Image credit: SpaceX
Beginning the first of a series of closely packed launches to round out the second half of 2014, a SpaceX Falcon 9 booster lifted off from Cape Canaveral at 4:00 am EDT this morning, carrying the AsiaSat 8 comsat to geostationary transfer orbit. For a while it looked like this launch might have been yet another case of SSDD, as the initial launch attempt, scheduled for 1:25 am was scrubbed with less than one minute to go. The problem was not disclosed by SpaceX, other than to note it was with the first stage.
Taking full advantage of a comparatively long launch window which closed at 4:11 am EDT, engineers worked the issue, and after briefly setting then bypassing another launch effort which would have taken place at 3:00 am, the next attempt was set at 4:00 am. This time, without any drama, the Falcon 9, flying in its basic configuration without landing legs due to the demands of the launch, lifted off in the pre-dawn hours on its way to 200 x 176 kilometer parking orbit inclined at 27.7 degrees to the equator.
In conducting today’s lifttoff just 22 days after the Orbcomm 2 launch on July 14, SpaceX has shattered rival United Launch Alliance’s best launch turnaround time. In doing so, SpaceX has, at least for now, effectively muted one of the last remaining credible criticisms leveled against it, emphatically underscoring yet again why it should be included in EELV launch opportunities sooner rather than later.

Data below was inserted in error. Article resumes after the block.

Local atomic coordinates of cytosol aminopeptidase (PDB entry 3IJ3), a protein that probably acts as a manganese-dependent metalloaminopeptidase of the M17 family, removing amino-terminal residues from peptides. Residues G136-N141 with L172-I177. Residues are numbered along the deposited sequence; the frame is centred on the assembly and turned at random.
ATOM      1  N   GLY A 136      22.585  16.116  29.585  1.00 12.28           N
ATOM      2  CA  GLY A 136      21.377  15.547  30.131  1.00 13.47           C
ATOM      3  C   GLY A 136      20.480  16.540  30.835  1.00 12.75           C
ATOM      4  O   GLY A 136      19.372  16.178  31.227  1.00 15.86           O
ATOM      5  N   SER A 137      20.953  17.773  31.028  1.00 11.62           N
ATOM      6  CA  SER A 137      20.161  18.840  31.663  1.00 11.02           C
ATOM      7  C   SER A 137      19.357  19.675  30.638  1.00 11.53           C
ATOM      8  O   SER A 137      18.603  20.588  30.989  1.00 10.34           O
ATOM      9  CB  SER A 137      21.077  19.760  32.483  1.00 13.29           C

SpaceX will have the chance to make its case again, at least in the court of practical opinion, very quickly. If all goes as planned, the company will further cut into its launch turnaround time before the month is out, with the flight of sister spacecraft AsiaSat 6, currently scheduled for August 25th.